PROVIDENCE — Rhode Island Fast Ferry argues it does have a “realistic expectation” to obtain a docking facility in Old Harbor on Block Island for seasonal fast-ferry service from Quonset Point in North Kingstown to the island, while the town of New Shoreham argues the contrary, according to the post-hearing memoranda both respective parties filed May 21 with the R.I. Division of Public Utilities and Carriers.
The two sides also filed rebuttals June 4 disputing each others’ claims in their respective memoranda.
The filings come after the remand hearings were held at the DPUC’s offices in Warwick on March 30 and April 4. They were the latest in the lengthy dispute between Rhode Island Fast Ferry – owned by Charles A. Donadio Jr. – New Shoreham and Interstate Navigation Co., which operates Block Island Ferry in Narragansett, Newport and Fall River, and held more than a year after Donadio’s application for an operations license was approved by the DPUC in September 2016.
Both Interstate and New Shoreham are jointly appealing the ruling in R.I. Superior Court, and the court ordered for the new hearings because New Shoreham successfully argued that the hearing in which hearing officer John Spirito ruled on in June 2017 that the DPUC would not revisit the docking matter due to “insufficient justification” was not recorded.
Attorney James A. Hall, part of Rhode Island Fast Ferry’s legal team which includes attorneys Alan M. Shoer and Nicole M. Verdi of Providence-based firm Adler Pollock & Sheehan PC, states in his memoranda that Bluewater LLC has the ability to restructure the former Mount Hope Dock – decommissioned in the 1930s – for the ferry service because the U.S. Army Corps of Engineers has jurisdiction over the property, not New Shoreham, and the viability of the proposal will be “determined through the ongoing ACOE process.”
He also argues the rights of entry agreement regarding the island’s East Breakwater area – one of the two areas Bluewater proposes to build docking – between the federal government and New Shoreham, which disallows any entity to impede the town and its public access, expired more than a year ago and “has not been extended by the ACOE,” based on testimony from town officials during the hearings. Therefore, Hall argues, any restrictions imposed by the agreement are “no longer valid” and the town relying on such agreement “constitutes more than speculation as to some future ROE period.”
New Shoreham solicitor Katherine Merolla argued in her respective memoranda the ROE agreement does not expire until Sept. 16, 2021. Merolla also argues that former New Shoreham Town Manager Nancy Dodge, in her testimony, requested to include language in the agreement stating the government would not allow any entity to construct structures that would impede public access to the town’s bait dock, to the East Breakwater and to the adjacent beach, and “the federal government agreed.”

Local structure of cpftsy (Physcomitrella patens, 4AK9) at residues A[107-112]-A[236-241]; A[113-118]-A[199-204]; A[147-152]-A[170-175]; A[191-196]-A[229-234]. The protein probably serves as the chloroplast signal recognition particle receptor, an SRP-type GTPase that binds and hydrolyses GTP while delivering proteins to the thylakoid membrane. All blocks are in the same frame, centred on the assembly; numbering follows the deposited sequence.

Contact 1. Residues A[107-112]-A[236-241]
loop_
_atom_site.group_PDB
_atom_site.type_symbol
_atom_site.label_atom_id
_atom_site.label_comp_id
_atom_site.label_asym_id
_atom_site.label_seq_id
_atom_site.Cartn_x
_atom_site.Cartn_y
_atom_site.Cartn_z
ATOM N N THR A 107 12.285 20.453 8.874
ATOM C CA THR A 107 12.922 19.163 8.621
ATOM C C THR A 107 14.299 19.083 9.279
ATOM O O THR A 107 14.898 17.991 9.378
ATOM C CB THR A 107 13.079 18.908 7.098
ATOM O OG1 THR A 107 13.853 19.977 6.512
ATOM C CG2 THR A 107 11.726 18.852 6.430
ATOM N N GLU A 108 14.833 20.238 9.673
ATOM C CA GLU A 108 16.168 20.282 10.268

Dodge also testified, according to Merolla’s memoranda, that the town’s consent “is required” to build the proposed docks in East Breakwater because it “would impede or restrict” public access to the area. Hall refutes this claim, stating New Shoreham has “failed” to provide evidence supporting the claim the docking would impede on the area, including preventing the town from maintain the breakwater – a point that was repeated in Rhode Island Fast Ferry’s rebuttal, filed by Verdi.
Hall also argues New Shoreham has not offered evidence that Bluewater’s proposals before the ACOE and the R.I. Coastal Resource Management Council have been derailed. Hall says the ACOE permitting process is a “multi-step” process and while the review may be taking “longer than expected,” it’s still moving forward and delays in the process “does not equate to derailment.”
Merolla, in her rebuttal, states Bluewater’s applications have been derailed, arguing Bluewater “could not get by the preliminary determination stage” with CRMC. She cited the deficiency notice CRMC issued Bluewater on March 28, where Filippi was told in writing he didn’t provide “necessary proof of ownership” for the work in the area, nor the “necessary consent” from both the town and federal government.
Hall argues CRMC didn’t request a sign-off by New Shoreham’s building official as that item wasn’t checked off on the deficiency notice. Hall also argues the information, based on position under the second heading of the notice, is “not required” for CRMC to start reviewing Bluewater’s application. He cites CRMC states in the notice that not supplying its requested information “will not prevent [the] application from being accepted by the CRMC,” further arguing this is not a formal denial by CRMC.
“Until Bluewater is afforded a hearing and final CRMC Council decision… any notice prepared by staff does not by itself constitute a CRMC denial,” Hall wrote.
Merolla describes the argument of the box not being checked as “nonsensical” in her rebuttal, stating the CRMC’s preliminary determination does not require a letter from the building official, the application for state consent to build the dock “absolutely does.”
DPUC spokesman Thomas Kogut said Thursday that Spirito is currently working on the written order as to whether or not grant New Shoreham’s request to have the docking matter be fully remanded back to the DPUC or have the case be returned to Superior Court. The ruling is expected to be issued later this summer, Kogut said.
James Bessette is a PBN staff writer. Email him at Research@PBN.com.